Reduced automobile supply coming into the country, and thus lower vehicle sales, has also played a part in dampening the segment, as imports have fallen since the 2015 implementation of enhanced safety standards. “Restrictions on automobile imports have had a knock-on effect on the auto insurance and road transport segments, as there has been a slowdown in the increase in the number of vehicles to insure,” Rachid Sekak, senior consultant at BRS Consultants, told OBG.
The second-largest non-life segment, insurance for fire and other property risks, accounted for more than one-third (35.5%) of premiums in 2016 and posted a modest gain of 1.3% for the year, reaching AD42.5bn ($352.5m). This was driven by strong performance in the largest subcategory – insurance against fire, explosions and natural disasters – which advanced 10.5%. Still, the segment has underperformed expectations as economic headwinds have taken their toll on investment in infrastructure and civil engineering projects.
The non-life category comprises three other, smaller segments: transport insurance, which accounted for 5.8% of all premiums in 2016 and posted a 21.3% gain on the year to reach AD6.9bn (€57.2m); agricultural insurance, which slipped 10.3% to AD3.4bn (€28.2m) and contributed 2.8% of total premiums; and credit insurance, which was the strongest – albeit smallest – subsegment, posting gains of 23.9% to reach AD1.4bn (€11.6m) for the year and 1.2% of the total.
In the first half of 2017 auto insurance posted a 3.8% year-on-year (y-o-y) decline to AD34.5bn (€286.2m), with a similar 2.2% drop in property to AD22.4bn (€185.8m). Falls were more pronounced in transport (16.9%) and agricultural (27.3%) coverage to record premiums of AD2.3bn (€19.1m) and AD1.4bn (€11.6m), respectively. Credit bucked the trend by posting an increase of 38.7% compared to the first half of 2016, realising AD920m (€7.6m) in premiums.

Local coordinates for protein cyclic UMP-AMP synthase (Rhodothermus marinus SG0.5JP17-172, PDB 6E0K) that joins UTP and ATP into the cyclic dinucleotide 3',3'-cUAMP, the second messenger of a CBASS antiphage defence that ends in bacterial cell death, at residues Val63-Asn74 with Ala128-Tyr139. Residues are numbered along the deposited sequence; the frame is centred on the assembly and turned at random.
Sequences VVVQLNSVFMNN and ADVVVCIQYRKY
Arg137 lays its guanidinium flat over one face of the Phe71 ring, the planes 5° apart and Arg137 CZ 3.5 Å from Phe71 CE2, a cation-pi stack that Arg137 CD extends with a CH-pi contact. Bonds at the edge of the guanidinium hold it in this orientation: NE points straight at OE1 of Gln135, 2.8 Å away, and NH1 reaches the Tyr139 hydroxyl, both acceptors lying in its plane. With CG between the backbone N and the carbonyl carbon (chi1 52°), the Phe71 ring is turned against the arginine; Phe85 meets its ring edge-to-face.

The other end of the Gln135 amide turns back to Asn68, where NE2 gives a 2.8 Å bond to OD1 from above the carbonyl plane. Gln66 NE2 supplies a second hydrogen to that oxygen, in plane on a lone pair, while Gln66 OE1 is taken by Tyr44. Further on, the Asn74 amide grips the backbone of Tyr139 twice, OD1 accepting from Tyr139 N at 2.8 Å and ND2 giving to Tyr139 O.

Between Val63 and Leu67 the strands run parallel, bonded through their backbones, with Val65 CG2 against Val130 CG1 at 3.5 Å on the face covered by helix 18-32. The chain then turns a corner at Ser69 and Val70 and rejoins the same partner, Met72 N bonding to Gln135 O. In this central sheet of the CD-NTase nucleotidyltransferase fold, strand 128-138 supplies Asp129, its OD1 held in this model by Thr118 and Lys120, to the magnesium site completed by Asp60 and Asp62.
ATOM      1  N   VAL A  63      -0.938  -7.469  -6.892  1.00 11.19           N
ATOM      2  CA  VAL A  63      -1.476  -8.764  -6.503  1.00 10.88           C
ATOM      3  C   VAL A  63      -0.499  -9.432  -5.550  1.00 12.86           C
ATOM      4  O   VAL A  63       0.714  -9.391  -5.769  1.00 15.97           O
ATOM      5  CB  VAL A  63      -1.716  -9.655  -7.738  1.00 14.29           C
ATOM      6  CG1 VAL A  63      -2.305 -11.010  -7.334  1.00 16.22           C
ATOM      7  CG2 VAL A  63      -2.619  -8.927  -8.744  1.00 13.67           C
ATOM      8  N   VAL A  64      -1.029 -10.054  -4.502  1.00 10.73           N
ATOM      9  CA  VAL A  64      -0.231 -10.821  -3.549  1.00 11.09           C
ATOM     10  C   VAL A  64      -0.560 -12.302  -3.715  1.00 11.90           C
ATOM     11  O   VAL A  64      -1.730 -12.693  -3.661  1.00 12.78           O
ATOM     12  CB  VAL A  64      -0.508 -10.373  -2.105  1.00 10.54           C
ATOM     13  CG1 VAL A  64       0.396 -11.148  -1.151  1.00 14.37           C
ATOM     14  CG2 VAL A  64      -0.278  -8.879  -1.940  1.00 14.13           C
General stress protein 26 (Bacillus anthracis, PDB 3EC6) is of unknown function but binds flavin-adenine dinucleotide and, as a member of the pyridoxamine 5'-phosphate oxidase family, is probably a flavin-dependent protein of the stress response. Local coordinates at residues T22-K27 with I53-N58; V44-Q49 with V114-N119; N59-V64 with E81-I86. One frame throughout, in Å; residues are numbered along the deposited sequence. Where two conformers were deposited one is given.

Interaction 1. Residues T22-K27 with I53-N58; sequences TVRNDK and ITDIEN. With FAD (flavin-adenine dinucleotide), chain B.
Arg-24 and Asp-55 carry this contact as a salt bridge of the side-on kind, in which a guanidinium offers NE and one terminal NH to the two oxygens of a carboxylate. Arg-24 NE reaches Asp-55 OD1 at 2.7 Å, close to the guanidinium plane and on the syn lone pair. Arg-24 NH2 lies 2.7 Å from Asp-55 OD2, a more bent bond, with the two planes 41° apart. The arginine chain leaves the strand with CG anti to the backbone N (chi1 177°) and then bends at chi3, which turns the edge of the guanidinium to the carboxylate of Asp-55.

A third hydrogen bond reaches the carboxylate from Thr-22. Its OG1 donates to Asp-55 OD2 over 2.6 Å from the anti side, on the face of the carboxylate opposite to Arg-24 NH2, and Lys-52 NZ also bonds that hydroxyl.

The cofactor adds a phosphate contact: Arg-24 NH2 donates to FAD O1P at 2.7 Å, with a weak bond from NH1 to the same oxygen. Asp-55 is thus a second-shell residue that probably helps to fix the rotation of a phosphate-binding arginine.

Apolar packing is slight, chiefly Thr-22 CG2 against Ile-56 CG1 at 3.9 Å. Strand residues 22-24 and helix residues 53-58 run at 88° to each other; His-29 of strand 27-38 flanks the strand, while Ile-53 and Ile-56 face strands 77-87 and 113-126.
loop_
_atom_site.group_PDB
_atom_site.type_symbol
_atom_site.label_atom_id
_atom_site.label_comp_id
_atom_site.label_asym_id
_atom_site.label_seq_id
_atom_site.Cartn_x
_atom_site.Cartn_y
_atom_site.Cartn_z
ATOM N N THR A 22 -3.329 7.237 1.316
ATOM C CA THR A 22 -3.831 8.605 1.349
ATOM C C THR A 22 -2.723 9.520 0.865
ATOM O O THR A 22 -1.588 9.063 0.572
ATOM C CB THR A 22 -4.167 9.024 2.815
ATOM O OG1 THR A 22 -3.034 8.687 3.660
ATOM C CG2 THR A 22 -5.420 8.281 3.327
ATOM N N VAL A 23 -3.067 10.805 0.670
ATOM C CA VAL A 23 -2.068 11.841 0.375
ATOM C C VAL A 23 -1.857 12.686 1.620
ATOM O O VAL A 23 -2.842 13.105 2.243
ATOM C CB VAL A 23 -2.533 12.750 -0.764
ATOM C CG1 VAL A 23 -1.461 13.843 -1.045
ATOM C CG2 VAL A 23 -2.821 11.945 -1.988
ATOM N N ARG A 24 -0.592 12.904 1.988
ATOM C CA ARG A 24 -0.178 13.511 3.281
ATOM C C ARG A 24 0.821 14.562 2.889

Penetration & Density
Prior to 2010 insurance penetration experienced several years of strong progress, albeit from a low base, increasing from 0.55% of GDP in 2006 to 0.76% in 2009. By 2011 it had fallen back to 0.6% before beginning a modest recovery. According to insurance giant Swiss Re, penetration reached 0.8% of GDP by 2016, on par with Angola, but less than half the 1.97% rate seen in Tunisia and less than a quarter of the 3.48% share in Morocco. Moreover, with inflation-adjusted premiums lagging behind real GDP growth since 2015 – a trend likely to continue at least through 2017 – the medium-term outlook does not suggest that Algeria will soon close the penetration gap with its regional neighbours. Nonetheless, the authorities are optimistic, estimating that penetration could reach 0.96% of GDP in 2018 and 1.06% in the event that a new legal regime for takaful (Islamic insurance) is successfully introduced. Insurance density, or premiums per capita, stood at $30 in 2016, on par with Angola’s $30.50, but behind Tunisia’s figure of $72.50 and Morocco’s $102. These, in turn, are small fractions of continental leader South Africa, at $763.
According to the National Insurance Council (Conseil National des Assurances, CNA), state-run insurance firms dominated the sector in 2016, with private providers holding a 23.3% share of the non-life market and 29.4% of the life segment.
Of the life insurance categories, the health insurance subsegment is the smallest in absolute terms, accounting for only AD48.4m (€401,000) in premiums in June 2017. However, it had the strongest private sector presence at 61.2%. Private underwriters are also reasonably well represented in the life and death segment, where they held 37.7% of the AD2.3bn (€19m) market.
In the AD1.4bn (€11.6m) assistance segment, the private sector had a 30.3% share, while it held a 28.2% share in the AD910m (€7.5m) accident insurance sub-segment. The private sector was more weakly represented in the AD2.1bn (€17.4m) collective policy segment at mid year, with an 8.4% market share.